p53 mutation in breast cancer: about apples, oranges and unusual p53 mutations: a response to Patoc et al.
p53 mutation in breast cancer and in breast-cancer stromal cells: a strong note of caution
In december 2007, Patocs et al., published a paper describing p53 mutations in both breast tumors and breast-cancer stromal cells
Patocs, A, Zhang, L, Xu, Y, Weber, F, Caldes, T, Mutter, GL, Platzer, P, and Eng, C. “Breast-Cancer Stromal Cells With Tp53 Mutations and Nodal Metastases.” N Engl J Med 357, no. 25 (2007): 2543-51.
Inclusion and analysis of Patocs data in the UMD p53 database led to surprising observations:
i) the frequency of TP53 mutations in sporadic breast cancer is elevated (54% versus 20% in the literature).
ii), the frequency of tumors with double mutations is exceptionally high (23% versus 1-2%).
iii, several mutations have never been described in any study i.e. the P89S mutant identified in 21 samples in the Patocs's study has never been reported among the 3000 sporadic and familial breast carcinoma included in the UMD-p53 database or any other database.
iv) the distribution of p53 mutant loss of activity is clearly out of range compared to former studies of breast carcinoma (see figure). This distribution is similar to others studies well know to contain artefactual data
v) few mutations at hot spot codons
These features are not specific for breast-cancer stromal cells but are also found in breast tumors indicating that Patocs et al., data can be compared to any mutation database despite their claims.
Figure: Meta-analysis of p53 mutant loss of function in breast tumors. For each publication, the mean and 95% CI of p53 mutant residual activity is graphically displayed. Points, mean p53 activity as measured by transactivation with the WAF1 promoter; bars, 95 % CI. The mean and 95 % CI of p53 activity for all studies in the database or for the 3000 breast cancers is shown on the far left of the graph. Horizontal line, mean of the combined studies. The publication code is indicated on the x-axis : the first number is an anonymous ID for the publication and the second number indicates the number of p53 mutants included in this study. The y-axis corresponds to p53 transactivation activity (100% for wt p53).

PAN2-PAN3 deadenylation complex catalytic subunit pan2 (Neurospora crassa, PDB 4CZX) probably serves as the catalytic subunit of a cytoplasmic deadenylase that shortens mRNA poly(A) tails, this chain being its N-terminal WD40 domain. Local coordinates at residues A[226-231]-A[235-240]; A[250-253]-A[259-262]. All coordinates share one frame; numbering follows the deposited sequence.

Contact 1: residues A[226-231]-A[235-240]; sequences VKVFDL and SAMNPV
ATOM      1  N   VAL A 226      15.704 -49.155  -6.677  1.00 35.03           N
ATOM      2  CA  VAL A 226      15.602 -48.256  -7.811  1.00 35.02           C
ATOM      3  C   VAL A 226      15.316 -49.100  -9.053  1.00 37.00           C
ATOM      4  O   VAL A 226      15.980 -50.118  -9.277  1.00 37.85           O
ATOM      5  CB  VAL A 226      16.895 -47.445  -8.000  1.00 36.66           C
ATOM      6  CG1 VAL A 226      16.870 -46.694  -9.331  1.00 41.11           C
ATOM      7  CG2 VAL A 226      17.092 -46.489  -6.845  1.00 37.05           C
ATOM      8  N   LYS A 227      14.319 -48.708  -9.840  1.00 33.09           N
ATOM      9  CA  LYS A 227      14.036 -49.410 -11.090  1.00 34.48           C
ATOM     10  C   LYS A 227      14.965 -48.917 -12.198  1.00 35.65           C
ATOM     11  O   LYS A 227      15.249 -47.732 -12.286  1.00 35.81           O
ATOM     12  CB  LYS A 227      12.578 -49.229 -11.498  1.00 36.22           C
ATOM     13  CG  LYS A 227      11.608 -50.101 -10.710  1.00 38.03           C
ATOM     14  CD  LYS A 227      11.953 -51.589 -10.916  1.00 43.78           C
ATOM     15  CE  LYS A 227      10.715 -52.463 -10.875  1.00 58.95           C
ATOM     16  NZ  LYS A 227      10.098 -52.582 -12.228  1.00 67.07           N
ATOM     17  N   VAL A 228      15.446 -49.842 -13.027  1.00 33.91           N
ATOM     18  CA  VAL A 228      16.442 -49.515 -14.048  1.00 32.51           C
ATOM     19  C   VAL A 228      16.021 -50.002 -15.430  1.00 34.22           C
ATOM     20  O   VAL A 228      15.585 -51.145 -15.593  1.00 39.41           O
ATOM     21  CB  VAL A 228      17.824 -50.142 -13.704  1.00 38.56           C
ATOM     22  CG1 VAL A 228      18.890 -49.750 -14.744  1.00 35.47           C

All mutations of the Patocs’s study (ref 2336, red), have been analyzed together (2336-158) or divided in stromal (2336s-74) or tumor (2336t-84) cells to verify if the data were specific to a particular cellular compartment. The majority of mutant p53 described by Patocs et al, display a significant biological activity, a feature not found in mutant p53 described in other studies.
Data from publications 1266 and 2125 (green) are well know to be due to sequencing errors.
Data from reference 485 can be used as a reference as p53 mutations was analyzed by sequencing both DNA and RNA in two different samples in two independant studies.
Williams, C., Norberg, T., Ahmadian, A., Ponten, F., Bergh, J., Inganas, M. et al. (1998). Assessment of sequence-based p53 gene analysis in human breast cancer: messenger RNA in comparison with genomic DNA targets. Clin Chem, 44(3), 455-462.
see this page for more information about these statistical analysis
Results of Patocs et al. have been challenged by different groups:
Zalcman, G., Bergot, E., & Hainaut, P. (2008). Breast-cancer stromal cells with TP53 mutations. N Engl J Med, 358(15), 1635-6; author reply 1636.
Soussi-Zander C & Soussi T. (2008). Breast-cancer stromal cells with TP53 mutations. N Engl J Med, 358(15), 1635; author reply 1636.
Roukos, D. H. (2008). Breast-cancer stromal cells with TP53 mutations. N Engl J Med, 358(15), 1636; author reply 1636.
Campbell, I. G., Qiu, W., Polyak, K., & Haviv, I. (2008). Breast-cancer stromal cells with TP53 mutations. N Engl J Med, 358(15), 1634-5; author reply 1636.
These observations indicates that using an uncurated p53 database can lead to serious biais. Work of Patocs et al., is not included in the curated UMD p53 database.
The UMD p53 database is protected by the European Union Council Directive N° 96/9/EC, OJ (L77) 20 (1996). Extracting, copying or reuse of data from databases without permission are covered by this directive